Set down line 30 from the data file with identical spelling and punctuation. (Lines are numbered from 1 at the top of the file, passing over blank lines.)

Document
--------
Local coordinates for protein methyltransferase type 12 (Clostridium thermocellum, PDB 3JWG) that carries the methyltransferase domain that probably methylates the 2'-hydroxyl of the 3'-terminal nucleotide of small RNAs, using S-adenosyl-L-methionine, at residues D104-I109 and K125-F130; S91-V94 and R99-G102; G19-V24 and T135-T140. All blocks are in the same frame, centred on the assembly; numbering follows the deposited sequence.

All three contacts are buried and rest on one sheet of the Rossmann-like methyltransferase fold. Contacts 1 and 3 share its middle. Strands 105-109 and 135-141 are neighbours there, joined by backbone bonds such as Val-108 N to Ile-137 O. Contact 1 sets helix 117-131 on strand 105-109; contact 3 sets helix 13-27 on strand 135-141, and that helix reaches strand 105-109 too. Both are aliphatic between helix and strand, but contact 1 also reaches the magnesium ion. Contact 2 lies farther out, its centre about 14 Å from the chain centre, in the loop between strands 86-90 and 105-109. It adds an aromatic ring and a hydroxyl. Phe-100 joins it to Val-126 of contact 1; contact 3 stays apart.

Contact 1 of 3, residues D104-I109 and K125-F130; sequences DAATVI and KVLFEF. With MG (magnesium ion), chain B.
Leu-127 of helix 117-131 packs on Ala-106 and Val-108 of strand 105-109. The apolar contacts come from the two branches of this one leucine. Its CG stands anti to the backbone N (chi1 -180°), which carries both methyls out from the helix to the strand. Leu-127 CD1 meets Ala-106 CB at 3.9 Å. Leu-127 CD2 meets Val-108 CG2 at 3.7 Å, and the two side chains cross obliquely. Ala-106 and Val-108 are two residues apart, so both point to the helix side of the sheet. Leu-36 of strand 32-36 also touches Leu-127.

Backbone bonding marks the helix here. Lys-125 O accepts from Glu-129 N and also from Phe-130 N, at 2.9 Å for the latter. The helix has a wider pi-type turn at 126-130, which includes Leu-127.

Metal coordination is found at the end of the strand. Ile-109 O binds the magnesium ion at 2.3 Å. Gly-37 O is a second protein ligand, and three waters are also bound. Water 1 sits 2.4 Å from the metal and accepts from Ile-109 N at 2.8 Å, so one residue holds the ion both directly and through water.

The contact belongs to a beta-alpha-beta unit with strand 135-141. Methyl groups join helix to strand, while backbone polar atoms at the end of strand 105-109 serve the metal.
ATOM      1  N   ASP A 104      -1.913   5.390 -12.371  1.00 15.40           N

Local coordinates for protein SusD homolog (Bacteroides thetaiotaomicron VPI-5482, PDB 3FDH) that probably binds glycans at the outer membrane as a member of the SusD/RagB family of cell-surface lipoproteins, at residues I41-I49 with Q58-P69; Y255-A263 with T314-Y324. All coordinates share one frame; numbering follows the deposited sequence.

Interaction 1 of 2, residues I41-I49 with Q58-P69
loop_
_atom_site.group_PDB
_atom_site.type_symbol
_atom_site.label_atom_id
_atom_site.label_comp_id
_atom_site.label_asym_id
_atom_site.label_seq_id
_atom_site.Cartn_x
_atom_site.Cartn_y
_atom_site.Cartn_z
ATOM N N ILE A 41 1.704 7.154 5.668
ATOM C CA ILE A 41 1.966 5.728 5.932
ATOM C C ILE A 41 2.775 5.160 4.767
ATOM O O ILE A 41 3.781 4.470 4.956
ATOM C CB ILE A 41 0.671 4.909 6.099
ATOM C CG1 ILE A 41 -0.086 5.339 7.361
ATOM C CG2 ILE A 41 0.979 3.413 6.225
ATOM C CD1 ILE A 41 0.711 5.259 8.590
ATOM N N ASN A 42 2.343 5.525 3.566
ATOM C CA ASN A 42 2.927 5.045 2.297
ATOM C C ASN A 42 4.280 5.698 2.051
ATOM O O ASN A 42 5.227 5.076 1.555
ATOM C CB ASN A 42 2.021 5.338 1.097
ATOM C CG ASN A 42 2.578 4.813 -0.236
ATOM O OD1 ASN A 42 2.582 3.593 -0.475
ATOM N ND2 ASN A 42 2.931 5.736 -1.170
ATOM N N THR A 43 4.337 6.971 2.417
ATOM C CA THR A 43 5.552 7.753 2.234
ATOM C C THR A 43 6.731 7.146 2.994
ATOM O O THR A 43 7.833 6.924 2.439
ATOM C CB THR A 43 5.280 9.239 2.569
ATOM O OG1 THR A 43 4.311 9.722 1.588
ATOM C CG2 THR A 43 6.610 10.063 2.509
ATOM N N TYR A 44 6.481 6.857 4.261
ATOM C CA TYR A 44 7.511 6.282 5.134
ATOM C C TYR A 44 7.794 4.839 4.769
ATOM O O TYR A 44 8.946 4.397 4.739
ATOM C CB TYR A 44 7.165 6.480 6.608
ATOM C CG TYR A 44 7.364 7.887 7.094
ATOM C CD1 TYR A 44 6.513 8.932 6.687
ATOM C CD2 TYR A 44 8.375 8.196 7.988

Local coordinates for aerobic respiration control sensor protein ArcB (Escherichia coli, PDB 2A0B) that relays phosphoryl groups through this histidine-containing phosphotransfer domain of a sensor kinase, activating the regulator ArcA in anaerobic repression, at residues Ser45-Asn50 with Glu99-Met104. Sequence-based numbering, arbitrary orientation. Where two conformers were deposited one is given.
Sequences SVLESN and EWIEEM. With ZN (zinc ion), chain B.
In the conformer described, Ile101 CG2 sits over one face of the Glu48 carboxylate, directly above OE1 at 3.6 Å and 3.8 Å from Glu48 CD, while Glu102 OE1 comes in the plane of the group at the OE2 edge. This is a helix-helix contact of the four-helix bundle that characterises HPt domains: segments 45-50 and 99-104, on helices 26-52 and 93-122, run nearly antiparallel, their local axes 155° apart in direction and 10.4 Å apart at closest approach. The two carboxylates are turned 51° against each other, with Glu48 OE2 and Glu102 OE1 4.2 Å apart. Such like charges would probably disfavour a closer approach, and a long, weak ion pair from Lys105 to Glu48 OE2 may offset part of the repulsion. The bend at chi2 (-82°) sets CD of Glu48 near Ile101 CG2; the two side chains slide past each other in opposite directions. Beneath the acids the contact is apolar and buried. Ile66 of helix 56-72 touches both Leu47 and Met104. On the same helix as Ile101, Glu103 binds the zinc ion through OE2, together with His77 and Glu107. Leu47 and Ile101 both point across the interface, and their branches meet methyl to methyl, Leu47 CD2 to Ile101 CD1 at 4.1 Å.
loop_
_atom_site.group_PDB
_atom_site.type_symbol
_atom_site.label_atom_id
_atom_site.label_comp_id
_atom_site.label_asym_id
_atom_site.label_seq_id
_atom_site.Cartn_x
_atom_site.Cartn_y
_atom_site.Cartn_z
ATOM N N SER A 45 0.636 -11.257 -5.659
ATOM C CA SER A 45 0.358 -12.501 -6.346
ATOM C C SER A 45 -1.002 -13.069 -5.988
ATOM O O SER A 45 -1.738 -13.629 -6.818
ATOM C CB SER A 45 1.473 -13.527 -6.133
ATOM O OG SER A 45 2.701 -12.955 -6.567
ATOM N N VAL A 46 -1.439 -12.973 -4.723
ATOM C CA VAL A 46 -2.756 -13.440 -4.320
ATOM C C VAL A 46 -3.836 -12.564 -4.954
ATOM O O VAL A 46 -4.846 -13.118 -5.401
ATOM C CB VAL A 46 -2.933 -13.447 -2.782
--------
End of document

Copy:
ATOM C CA ASN A 42 2.927 5.045 2.297